Teach Oregon: Growing Great Teachers
No one questions that the next generation of teachers will play different roles, will have some of the most high tech tools to support their teaching, will teach the most diverse group of American children, and will need a great deal of professional support to assure a high quality of teaching. But that next generation is being stifled in its growth by politicians who want less preparation, less dedication to teaching as a career, and less investment in teacher quality. Bridging that divide has required bold leaders to step up and show what can and must be done to support teacher development in the 21st century. You can find that leadership in Oregon.
Oregon has been blessed to have an independent education 501(c)3 called the Chalkboard Project, an entity devoted to making Oregon's public schools the best in the nation. It would be great if every state had a similar advocate with no agenda other than the creation of great public schools. The Chalkboard Project offers high quality research and partners with educators and experts to pilot innovative reforms. It also provides citizens, educators, and policy-makers with legitimate, transparent, and honest information. In addition, this group respects teachers and their unions. It understands that reform is done with teachers and not to teachers, and it acts on that understanding.
The Chalkboard Project's newest endeavor is an initiative called Teach Oregon. This will be a partnership between school districts and universities to create teacher development programs for a diverse workforce that will be effective in 21st century classrooms. In Oregon, 34 percent of students are identified as ethnic minority, but only 8 percent of the teachers are. By 2020, 33 percent of teachers will be new. The Teach Oregon pilots will assure the placement of student teachers with the most accomplished teachers. In addition, the universities will produce more bilingual and special education teachers. I suspect that there are many states that can relate to the needs Oregon is facing and can learn from the programs Oregon is developing.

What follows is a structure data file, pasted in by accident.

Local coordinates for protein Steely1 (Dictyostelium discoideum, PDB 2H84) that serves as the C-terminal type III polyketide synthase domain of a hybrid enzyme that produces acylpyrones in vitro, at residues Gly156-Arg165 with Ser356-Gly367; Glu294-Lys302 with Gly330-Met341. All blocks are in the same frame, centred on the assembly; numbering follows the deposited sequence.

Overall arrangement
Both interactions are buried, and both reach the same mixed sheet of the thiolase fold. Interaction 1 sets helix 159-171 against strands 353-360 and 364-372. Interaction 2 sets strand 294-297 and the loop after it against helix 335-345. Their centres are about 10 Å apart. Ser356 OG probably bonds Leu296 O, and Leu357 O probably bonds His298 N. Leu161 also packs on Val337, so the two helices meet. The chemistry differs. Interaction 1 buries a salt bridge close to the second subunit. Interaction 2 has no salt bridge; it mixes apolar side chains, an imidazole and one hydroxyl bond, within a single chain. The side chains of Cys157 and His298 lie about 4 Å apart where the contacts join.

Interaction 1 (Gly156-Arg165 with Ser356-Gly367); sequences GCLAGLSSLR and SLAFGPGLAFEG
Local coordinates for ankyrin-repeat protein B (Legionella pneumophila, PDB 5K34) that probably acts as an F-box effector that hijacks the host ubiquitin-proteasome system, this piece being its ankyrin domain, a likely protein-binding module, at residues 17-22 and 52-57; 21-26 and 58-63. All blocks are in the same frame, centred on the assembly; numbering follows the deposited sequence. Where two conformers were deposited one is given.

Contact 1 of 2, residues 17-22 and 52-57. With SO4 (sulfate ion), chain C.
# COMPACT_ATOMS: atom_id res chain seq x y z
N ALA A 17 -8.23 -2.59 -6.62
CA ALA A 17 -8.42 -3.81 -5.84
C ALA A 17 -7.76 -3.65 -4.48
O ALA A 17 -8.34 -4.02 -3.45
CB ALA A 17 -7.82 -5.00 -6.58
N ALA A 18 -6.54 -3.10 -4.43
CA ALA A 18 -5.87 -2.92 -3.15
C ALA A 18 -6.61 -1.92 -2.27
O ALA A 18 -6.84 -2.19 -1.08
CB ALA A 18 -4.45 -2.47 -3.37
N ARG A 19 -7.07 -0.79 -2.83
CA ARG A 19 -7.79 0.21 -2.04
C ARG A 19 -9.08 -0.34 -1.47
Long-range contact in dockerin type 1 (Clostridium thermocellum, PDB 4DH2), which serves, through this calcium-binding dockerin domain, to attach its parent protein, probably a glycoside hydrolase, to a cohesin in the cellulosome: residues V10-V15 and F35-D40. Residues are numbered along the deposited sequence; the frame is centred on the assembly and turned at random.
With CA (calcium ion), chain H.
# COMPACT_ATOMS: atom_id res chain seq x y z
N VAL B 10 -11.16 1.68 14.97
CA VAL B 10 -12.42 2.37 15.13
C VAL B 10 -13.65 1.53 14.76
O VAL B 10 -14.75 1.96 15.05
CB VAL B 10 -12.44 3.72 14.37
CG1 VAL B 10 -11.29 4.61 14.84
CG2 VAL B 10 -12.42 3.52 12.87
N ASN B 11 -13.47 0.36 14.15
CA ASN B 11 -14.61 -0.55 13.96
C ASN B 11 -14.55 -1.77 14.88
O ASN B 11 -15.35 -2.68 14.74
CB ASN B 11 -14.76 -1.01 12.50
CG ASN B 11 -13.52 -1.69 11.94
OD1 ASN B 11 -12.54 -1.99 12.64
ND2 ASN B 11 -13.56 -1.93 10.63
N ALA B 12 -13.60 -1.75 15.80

The Chalkboard Project gave a total of $180,000 to five school district(s)/university(s) partnerships for the design phase. Each was as innovative and creative as their collaboration with stakeholders would allow. The components included exploring opportunities for middle and high school students who may be considering teaching; innovative models of clinical experience for college students; and new models of compensation and tuition reimbursement to recruit, reward, and support teacher candidates, cooperating teachers, and university supervisors. The design teams included teachers, administrators, university professors, and program administrators who developed the blueprint. The top designs will receive up to $250,000 per year for the three-year implementation phase.
If we wait for government to fund public education as needed, it will be a long wait. We need public-private partnerships for innovation. We need to research ideas, pilot their implementation, and listen to teachers and students as they evaluate the success and usefulness of new programs. Then government needs to bring to scale the best pilot programs to assure access and equity.
Oregon is tackling some serious challenges. We can learn from that state's experience. Children in every state will be better served if we place the best teachers in all of their classrooms.